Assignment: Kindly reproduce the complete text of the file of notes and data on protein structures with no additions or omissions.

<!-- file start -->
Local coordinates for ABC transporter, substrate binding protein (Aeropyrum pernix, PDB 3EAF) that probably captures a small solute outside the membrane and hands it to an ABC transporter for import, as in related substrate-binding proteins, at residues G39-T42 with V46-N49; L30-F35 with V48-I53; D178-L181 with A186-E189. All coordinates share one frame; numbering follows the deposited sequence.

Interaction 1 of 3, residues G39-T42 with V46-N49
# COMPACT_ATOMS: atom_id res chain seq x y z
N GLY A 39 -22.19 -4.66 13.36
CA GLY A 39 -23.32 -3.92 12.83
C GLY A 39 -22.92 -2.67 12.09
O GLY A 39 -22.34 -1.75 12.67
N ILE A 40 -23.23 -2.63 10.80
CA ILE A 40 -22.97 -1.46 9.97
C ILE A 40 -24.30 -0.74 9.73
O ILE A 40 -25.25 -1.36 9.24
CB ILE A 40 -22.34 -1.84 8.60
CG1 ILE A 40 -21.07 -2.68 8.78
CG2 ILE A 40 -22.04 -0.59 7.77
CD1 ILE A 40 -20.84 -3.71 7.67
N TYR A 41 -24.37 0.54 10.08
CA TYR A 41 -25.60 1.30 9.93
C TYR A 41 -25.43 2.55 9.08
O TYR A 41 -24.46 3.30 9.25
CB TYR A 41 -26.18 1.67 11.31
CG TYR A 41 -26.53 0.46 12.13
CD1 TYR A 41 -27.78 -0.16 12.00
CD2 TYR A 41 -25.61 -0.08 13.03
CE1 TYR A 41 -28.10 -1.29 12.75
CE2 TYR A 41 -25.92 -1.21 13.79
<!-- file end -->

Local coordinates for ABC transporter, substrate binding protein (Aeropyrum pernix, PDB 3EAF) that probably captures a small solute outside the membrane and hands it to an ABC transporter for import, as in related substrate-binding proteins, at residues G39-T42 with V46-N49; L30-F35 with V48-I53; D178-L181 with A186-E189. All coordinates share one frame; numbering follows the deposited sequence.

Interaction 1 of 3, residues G39-T42 with V46-N49
# COMPACT_ATOMS: atom_id res chain seq x y z
N GLY A 39 -22.19 -4.66 13.36
CA GLY A 39 -23.32 -3.92 12.83
C GLY A 39 -22.92 -2.67 12.09
O GLY A 39 -22.34 -1.75 12.67
N ILE A 40 -23.23 -2.63 10.80
CA ILE A 40 -22.97 -1.46 9.97
C ILE A 40 -24.30 -0.74 9.73
O ILE A 40 -25.25 -1.36 9.24
CB ILE A 40 -22.34 -1.84 8.60
CG1 ILE A 40 -21.07 -2.68 8.78
CG2 ILE A 40 -22.04 -0.59 7.77
CD1 ILE A 40 -20.84 -3.71 7.67
N TYR A 41 -24.37 0.54 10.08
CA TYR A 41 -25.60 1.30 9.93
C TYR A 41 -25.43 2.55 9.08
O TYR A 41 -24.46 3.30 9.25
CB TYR A 41 -26.18 1.67 11.31
CG TYR A 41 -26.53 0.46 12.13
CD1 TYR A 41 -27.78 -0.16 12.00
CD2 TYR A 41 -25.61 -0.08 13.03
CE1 TYR A 41 -28.10 -1.29 12.75
CE2 TYR A 41 -25.92 -1.21 13.79